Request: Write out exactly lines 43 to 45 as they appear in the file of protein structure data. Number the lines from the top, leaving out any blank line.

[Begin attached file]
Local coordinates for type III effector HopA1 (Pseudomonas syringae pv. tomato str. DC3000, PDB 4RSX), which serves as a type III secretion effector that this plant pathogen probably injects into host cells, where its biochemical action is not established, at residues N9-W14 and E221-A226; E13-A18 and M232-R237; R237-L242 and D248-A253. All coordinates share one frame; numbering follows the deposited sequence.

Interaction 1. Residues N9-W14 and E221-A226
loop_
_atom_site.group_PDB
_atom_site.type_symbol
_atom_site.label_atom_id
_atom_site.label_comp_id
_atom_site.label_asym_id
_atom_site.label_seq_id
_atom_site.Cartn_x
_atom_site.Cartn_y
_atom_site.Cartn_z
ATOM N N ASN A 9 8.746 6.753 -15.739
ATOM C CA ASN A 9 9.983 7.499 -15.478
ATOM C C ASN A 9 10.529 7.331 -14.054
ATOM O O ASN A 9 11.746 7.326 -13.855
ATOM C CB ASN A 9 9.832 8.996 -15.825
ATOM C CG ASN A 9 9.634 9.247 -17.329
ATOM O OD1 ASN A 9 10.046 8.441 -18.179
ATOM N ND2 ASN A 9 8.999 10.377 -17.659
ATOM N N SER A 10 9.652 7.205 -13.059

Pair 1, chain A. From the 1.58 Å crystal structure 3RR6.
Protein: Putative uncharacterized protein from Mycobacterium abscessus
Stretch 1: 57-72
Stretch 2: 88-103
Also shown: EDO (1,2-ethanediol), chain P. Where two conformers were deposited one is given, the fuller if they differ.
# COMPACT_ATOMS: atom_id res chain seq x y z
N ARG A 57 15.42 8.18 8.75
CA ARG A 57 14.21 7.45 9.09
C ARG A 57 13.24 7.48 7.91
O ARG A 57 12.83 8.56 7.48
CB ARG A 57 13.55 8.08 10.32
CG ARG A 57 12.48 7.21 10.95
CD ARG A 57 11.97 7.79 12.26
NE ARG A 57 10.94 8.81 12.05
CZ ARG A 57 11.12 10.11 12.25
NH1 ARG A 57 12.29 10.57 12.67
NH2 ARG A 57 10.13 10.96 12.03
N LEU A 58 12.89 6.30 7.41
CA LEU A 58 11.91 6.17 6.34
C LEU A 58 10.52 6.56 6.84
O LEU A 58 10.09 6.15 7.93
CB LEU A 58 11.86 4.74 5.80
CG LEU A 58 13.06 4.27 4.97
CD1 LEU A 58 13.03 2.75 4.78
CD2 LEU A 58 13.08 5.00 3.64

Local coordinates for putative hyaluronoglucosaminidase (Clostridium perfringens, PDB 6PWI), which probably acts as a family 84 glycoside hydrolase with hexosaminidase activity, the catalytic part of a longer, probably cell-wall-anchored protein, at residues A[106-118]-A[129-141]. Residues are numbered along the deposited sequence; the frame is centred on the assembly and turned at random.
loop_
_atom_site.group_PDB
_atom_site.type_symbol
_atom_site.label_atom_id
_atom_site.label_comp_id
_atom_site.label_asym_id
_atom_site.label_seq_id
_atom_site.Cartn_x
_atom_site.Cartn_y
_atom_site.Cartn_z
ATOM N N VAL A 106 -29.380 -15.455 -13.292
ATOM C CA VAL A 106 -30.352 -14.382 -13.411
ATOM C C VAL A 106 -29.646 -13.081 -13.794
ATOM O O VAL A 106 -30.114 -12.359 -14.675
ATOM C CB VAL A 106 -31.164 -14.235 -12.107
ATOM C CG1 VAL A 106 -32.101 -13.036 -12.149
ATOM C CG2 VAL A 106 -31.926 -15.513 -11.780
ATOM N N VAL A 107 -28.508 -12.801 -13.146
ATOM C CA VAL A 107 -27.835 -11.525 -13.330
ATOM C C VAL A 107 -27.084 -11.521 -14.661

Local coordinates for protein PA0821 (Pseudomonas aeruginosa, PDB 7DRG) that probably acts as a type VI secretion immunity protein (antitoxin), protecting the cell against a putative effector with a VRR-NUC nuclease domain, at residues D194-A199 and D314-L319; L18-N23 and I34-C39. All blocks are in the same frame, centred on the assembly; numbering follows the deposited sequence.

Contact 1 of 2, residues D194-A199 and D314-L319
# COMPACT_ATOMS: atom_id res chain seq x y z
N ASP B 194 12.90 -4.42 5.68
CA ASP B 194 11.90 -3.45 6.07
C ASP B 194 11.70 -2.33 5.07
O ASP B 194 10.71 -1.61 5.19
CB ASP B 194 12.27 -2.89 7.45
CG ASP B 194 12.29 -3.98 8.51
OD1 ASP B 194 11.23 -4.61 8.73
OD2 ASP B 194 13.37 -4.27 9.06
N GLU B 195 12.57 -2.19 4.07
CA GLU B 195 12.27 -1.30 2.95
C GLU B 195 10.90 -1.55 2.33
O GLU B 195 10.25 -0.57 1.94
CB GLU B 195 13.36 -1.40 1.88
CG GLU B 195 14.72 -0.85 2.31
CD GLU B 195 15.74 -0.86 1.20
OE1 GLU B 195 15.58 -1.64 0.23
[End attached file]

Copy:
CB LEU A 58 11.86 4.74 5.80
CG LEU A 58 13.06 4.27 4.97
CD1 LEU A 58 13.03 2.75 4.78